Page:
You may say ‘better something than nothing’, but I would challenge that one too.  In this case, this something ends up misrepresenting how the world works. At the same time, this ‘something’ panders to the wants of the privileged to jump onto the greater good bandwagon in order to satisfy their well-being requirement (according to positive psychology) of showing compassion and in order to build/maintain social connections.

An eighth-storey equatorial rooftop tennis court, especially one devoid of any form of insect life, safe and snug, amongst other kindred caring people who gladly give up the comfort of their air-conditioned boudoir, is hardly characteristic of what most of the world’s homeless experience when sleeping.

Acting the part of homelessness alongside humans with lofty hopes and goals and dreams, with no concern for personal safety, with no worries of whether your possessions would be with you the next day, paints an obscenely distorted picture of the experience of homelessness.

Maybe if a storm erupted there may be a bit of a taster, I guess, but I expect there are contingencies in place if this occurs.   I also expect we are going to make pretty darn sure that there are no other physical threats present, just for that added touch of realism.

It would be apt if we could get the participants to package all of their belongings in a box or a trolley or a bag (yes I know it’s more complex than this) and carry them up the flights of stairs to their ‘home for the night’.  Oh and carry them back down too, for these have to go back to where they really live right? Yes it’s a lot to ask, but there has to be some form of realism.

Realism? Realism? Instead of any attempt at realism the following appears on the ‘recruitment’ poster.  “We…carry on with our evening including a movie and snacks, a sleepover on the tennis courts, a morning activity, and a healthy breakfast to start your day!”

Indeed so, precisely what a destitute person would do.  Quite the experience stepping into their shoes isn’t it my friend?

I’m not sure whether this is vacuous or perverse, as I can’t put head into the space necessary to write such a thing.

The fact is that a Big Sleep Outing, in its most honest form, doesn’t even begin to uncover the inconceivable scope of homelessness. Not all homeless people, for example, sleep in streets.  They may sofa surf, stay in hostels, or in dirty squats, and many, many of them live in climates that are extremely inhospitable, and sometimes deadly. These people, who are multitudes of times more likely to be victims of violence, theft and robbery, and sexual assault than you or I can imagine, would have a life expectancy that is half of ours, and many are never reached by any form of organised help.  They either can’t be found, or it is too dangerous to step in.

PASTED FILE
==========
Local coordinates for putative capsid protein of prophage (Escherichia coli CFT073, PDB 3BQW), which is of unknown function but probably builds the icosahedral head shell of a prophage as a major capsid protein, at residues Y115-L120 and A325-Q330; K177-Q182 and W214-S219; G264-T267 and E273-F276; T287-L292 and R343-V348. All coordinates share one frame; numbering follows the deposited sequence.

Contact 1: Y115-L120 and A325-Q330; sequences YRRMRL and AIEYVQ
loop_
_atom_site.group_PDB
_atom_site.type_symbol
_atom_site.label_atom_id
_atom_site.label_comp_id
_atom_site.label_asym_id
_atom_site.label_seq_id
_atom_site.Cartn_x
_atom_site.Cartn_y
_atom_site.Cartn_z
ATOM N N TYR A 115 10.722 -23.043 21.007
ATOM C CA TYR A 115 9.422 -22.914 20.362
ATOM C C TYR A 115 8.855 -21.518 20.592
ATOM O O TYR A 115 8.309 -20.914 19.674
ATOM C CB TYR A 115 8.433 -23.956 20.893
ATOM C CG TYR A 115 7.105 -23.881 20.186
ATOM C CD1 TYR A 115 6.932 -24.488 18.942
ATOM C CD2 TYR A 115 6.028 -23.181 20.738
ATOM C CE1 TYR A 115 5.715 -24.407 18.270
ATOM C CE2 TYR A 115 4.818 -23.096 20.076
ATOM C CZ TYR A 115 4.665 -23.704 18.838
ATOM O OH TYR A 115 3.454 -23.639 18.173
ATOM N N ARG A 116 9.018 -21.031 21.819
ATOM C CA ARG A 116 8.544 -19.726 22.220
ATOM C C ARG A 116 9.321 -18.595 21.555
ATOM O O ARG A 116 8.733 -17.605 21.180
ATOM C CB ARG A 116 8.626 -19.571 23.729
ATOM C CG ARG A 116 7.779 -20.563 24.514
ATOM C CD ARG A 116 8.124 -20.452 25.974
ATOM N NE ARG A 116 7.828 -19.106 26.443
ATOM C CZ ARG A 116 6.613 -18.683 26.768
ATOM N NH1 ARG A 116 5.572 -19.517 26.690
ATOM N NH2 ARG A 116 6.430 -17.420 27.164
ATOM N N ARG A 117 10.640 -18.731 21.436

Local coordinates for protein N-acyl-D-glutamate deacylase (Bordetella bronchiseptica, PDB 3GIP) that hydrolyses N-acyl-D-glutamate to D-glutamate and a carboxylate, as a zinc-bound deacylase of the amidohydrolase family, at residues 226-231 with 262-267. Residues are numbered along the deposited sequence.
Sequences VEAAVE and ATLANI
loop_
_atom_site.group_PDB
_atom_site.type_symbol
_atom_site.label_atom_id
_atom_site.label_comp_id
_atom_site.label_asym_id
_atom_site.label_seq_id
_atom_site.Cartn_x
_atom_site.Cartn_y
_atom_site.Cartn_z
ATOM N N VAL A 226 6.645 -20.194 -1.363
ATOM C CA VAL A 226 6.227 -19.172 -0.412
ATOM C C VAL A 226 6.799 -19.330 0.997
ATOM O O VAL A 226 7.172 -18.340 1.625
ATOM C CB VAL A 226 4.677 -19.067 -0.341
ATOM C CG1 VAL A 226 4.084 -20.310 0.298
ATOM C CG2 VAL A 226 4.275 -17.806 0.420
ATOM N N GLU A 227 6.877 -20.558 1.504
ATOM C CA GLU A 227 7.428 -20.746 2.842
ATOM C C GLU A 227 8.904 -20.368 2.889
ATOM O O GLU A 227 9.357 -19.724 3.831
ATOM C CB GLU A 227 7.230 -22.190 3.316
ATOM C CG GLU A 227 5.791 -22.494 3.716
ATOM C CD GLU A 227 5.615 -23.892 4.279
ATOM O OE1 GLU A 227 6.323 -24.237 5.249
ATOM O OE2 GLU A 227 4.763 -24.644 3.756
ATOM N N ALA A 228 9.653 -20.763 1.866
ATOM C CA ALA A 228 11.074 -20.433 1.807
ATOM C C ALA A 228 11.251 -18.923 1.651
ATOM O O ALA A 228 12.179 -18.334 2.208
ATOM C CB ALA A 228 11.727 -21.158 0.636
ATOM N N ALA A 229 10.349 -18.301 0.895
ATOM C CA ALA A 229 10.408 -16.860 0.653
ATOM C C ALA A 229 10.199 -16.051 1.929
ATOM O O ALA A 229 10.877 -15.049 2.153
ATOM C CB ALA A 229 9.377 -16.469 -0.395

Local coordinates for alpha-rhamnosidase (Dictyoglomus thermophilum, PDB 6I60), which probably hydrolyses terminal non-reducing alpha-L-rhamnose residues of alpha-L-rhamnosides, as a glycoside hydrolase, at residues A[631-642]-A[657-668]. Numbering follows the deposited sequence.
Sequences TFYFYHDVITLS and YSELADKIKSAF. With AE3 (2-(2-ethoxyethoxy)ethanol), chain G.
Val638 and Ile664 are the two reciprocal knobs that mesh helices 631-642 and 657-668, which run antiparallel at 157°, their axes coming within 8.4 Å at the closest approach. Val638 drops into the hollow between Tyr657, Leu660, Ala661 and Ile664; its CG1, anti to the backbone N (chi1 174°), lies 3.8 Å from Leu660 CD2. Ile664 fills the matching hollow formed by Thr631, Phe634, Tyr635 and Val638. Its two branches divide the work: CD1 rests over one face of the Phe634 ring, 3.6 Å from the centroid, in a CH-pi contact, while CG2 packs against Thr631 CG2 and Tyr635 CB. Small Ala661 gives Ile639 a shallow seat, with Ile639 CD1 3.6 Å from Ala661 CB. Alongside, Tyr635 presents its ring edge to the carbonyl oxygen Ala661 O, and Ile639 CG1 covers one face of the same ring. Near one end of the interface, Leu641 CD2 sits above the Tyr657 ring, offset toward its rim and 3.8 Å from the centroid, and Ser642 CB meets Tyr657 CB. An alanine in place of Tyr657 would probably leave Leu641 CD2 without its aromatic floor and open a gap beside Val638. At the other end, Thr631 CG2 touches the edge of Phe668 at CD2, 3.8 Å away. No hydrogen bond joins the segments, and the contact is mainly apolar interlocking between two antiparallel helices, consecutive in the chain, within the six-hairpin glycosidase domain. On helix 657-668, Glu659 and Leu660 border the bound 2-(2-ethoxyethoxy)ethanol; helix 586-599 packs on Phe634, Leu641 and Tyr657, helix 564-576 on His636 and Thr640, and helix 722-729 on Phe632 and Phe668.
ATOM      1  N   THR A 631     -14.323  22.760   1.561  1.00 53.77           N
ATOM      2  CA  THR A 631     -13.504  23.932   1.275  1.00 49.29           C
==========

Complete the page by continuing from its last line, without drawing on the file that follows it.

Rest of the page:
So, instead of actually painting this picture in all of its stark ugliness, we ‘raise awareness of the issues’ and demonstrate our care and engagement, by using our social media savvy to connect with others around the world, tapping in to their moral proclivities, all the while taking care to sanitise our accounts to ensure we don’t offend.

Of course, one of the ways to justify such poverty porn is to focus on the amount of money that is raised for charity.  And yes, this does happen, and yes, some of this does find its way to people of need, but we really need to ask whether this simply strokes our conscience or whether it actually does something to redress the inequity which gives rise to homelessness in the first place.

I would have hoped that educated people who claim to care, would actually act as if they cared and took the time to get to know the ‘homeless’ to understand their particular culture(s) and allow them some dignity rather than turn their plight into a circus sideshow.  At the very least, we could take the time to actually think through what the hell we are saying and doing.